Camille Phillips

Camille Phillips covers education for Texas Public Radio.

She previously worked at St. Louis Public Radio, where she reported on the racial unrest in Ferguson, the impact of the opioid crisis and, most recently, education.

Camille was part of the news team that won a national Edward R. Murrow and a Peabody Award for One Year in Ferguson, a multi-media reporting project. She also won a regional Murrow for contributing to St. Louis Public Radio’s continuing coverage on the winter floods of 2016.

Her work has aired on NPR’s "Morning Edition" and national newscasts, as well as public radio stations in Missouri, Illinois, Kansas, Iowa and Nebraska.

Camille grew up in southwest Missouri and moved to New York City after college. She taught middle school Spanish in the Bronx before beginning her journalism career.

She has an undergraduate degree from Truman State University and a master’s degree from the Missouri School of Journalism at the University of Missouri-Columbia.

They are early risers and hard workers. They have a "talent for struggling through" and the determination that follows. Some are the first in their family to go to college — or even graduate from high school — and many are financially independent from their parents. They're often struggling to pay for rent, groceries and transportation while taking classes. And that means working while in school — in retail, on campus or even with a lawn care business.

Hundreds of educators from across Texas traveled to Austin Monday to spend the first day of their spring break rallying for increased state funding for public schools.

A new father trying to provide for his family. A grandmother finishing what she started more than four decades ago. A man navigating multiple schools, hidden curriculums and financial hurdles. These are just some of the older students working toward a degree in the U.S.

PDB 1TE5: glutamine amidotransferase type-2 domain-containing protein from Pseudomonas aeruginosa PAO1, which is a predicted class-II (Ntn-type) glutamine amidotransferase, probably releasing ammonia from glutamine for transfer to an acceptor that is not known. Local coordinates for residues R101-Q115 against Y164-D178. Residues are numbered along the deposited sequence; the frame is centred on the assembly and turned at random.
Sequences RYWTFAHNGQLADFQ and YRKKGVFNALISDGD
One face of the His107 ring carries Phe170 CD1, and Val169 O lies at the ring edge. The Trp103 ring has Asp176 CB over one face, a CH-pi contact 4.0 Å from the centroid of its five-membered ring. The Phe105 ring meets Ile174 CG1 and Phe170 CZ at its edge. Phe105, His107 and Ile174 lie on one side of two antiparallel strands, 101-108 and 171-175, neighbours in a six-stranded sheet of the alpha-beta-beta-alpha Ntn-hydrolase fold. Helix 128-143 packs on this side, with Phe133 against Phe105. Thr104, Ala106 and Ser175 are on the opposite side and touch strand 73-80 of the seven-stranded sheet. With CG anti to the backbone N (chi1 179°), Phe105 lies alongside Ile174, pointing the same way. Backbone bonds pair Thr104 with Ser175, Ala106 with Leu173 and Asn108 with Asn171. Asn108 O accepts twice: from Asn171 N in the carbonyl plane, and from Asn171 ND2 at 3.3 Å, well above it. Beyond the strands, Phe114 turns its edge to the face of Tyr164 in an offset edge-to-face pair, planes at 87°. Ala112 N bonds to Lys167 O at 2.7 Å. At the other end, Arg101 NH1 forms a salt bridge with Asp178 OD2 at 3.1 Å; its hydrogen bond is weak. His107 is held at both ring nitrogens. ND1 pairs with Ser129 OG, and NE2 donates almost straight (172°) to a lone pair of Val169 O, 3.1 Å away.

As the number of students eligible for the state’s largest financial aid program grows, the Texas Higher Education Coordinating Board is projecting a substantial drop in the percentage of eligible students who will receive the award.

Initial budget proposals filed in the Texas House and Senate this week keep funding flat for the Toward EXcellence, Access, & Success (TEXAS) Grant Program.

Updated at 7 p.m.

Gov. Greg Abbott, who was sworn into office Tuesday to begin his second term, made school finance reform and improving educational outcomes his top priorities during his inaugural address at the state Capitol.

The number of Texas school districts with policies allowing teachers and other staff to carry guns has increased almost 50 percent since a gunman killed 10 people at Santa Fe High School in May.

After failing to pass legislation to reform public school funding in 2017, state leaders have pledged to make it a top priority this legislative session.

The Texas Public School Finance Commission spent 2018 creating a roadmap for lawmakers to enact that reform, but key questions remain.

The state commission tasked with recommending ways to overhaul k-12 education funding is close to issuing a final report to Texas lawmakers.

The commission met Tuesday to discuss a preliminary draft of the report.

 


Texas' Board of Education voted Friday to change the way its students learn about the Civil War. Beginning in the 2019-2020 school year, students will be taught that slavery played a "central role" in the war.

The state's previous social studies standards listed three causes for the Civil War: sectionalism, states' rights and slavery, in that order. In September, the board's Democrats proposed listing slavery as the only cause.

When the Texas Education Agency rolled out its new school accountability system earlier this year, supporters — including Education Commissioner Mike Morath — called it thefairest ever.” But some school officials are skeptical.